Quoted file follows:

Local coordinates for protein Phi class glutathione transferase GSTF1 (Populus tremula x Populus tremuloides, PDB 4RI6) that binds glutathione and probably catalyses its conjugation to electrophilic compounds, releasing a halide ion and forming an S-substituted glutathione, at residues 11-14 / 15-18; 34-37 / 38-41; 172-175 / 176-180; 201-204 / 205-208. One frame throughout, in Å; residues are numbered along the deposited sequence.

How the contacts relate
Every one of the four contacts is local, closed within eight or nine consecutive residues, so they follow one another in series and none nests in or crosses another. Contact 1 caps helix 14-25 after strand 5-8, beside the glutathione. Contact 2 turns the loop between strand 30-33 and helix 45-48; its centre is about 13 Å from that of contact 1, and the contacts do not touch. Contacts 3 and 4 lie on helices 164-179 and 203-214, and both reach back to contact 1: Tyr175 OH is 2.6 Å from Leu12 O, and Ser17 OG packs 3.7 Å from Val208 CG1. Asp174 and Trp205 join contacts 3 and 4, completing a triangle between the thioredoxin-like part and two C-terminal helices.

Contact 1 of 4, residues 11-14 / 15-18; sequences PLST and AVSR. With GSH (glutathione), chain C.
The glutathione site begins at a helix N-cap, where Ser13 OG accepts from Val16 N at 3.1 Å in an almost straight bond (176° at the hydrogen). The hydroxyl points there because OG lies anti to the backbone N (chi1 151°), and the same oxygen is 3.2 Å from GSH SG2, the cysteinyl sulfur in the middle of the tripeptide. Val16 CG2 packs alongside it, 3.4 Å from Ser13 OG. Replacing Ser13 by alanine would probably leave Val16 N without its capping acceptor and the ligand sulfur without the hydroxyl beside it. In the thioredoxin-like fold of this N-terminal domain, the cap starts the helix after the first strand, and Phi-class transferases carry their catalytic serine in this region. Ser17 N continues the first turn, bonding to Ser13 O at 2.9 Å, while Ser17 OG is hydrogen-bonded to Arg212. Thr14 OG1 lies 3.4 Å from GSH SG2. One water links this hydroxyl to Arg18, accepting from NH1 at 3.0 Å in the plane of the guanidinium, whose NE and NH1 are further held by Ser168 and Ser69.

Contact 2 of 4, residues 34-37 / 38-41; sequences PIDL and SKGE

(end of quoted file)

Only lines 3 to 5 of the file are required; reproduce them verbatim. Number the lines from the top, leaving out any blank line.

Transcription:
Every one of the four contacts is local, closed within eight or nine consecutive residues, so they follow one another in series and none nests in or crosses another. Contact 1 caps helix 14-25 after strand 5-8, beside the glutathione. Contact 2 turns the loop between strand 30-33 and helix 45-48; its centre is about 13 Å from that of contact 1, and the contacts do not touch. Contacts 3 and 4 lie on helices 164-179 and 203-214, and both reach back to contact 1: Tyr175 OH is 2.6 Å from Leu12 O, and Ser17 OG packs 3.7 Å from Val208 CG1. Asp174 and Trp205 join contacts 3 and 4, completing a triangle between the thioredoxin-like part and two C-terminal helices.

Contact 1 of 4, residues 11-14 / 15-18; sequences PLST and AVSR. With GSH (glutathione), chain C.
The glutathione site begins at a helix N-cap, where Ser13 OG accepts from Val16 N at 3.1 Å in an almost straight bond (176° at the hydrogen). The hydroxyl points there because OG lies anti to the backbone N (chi1 151°), and the same oxygen is 3.2 Å from GSH SG2, the cysteinyl sulfur in the middle of the tripeptide. Val16 CG2 packs alongside it, 3.4 Å from Ser13 OG. Replacing Ser13 by alanine would probably leave Val16 N without its capping acceptor and the ligand sulfur without the hydroxyl beside it. In the thioredoxin-like fold of this N-terminal domain, the cap starts the helix after the first strand, and Phi-class transferases carry their catalytic serine in this region. Ser17 N continues the first turn, bonding to Ser13 O at 2.9 Å, while Ser17 OG is hydrogen-bonded to Arg212. Thr14 OG1 lies 3.4 Å from GSH SG2. One water links this hydroxyl to Arg18, accepting from NH1 at 3.0 Å in the plane of the guanidinium, whose NE and NH1 are further held by Ser168 and Ser69.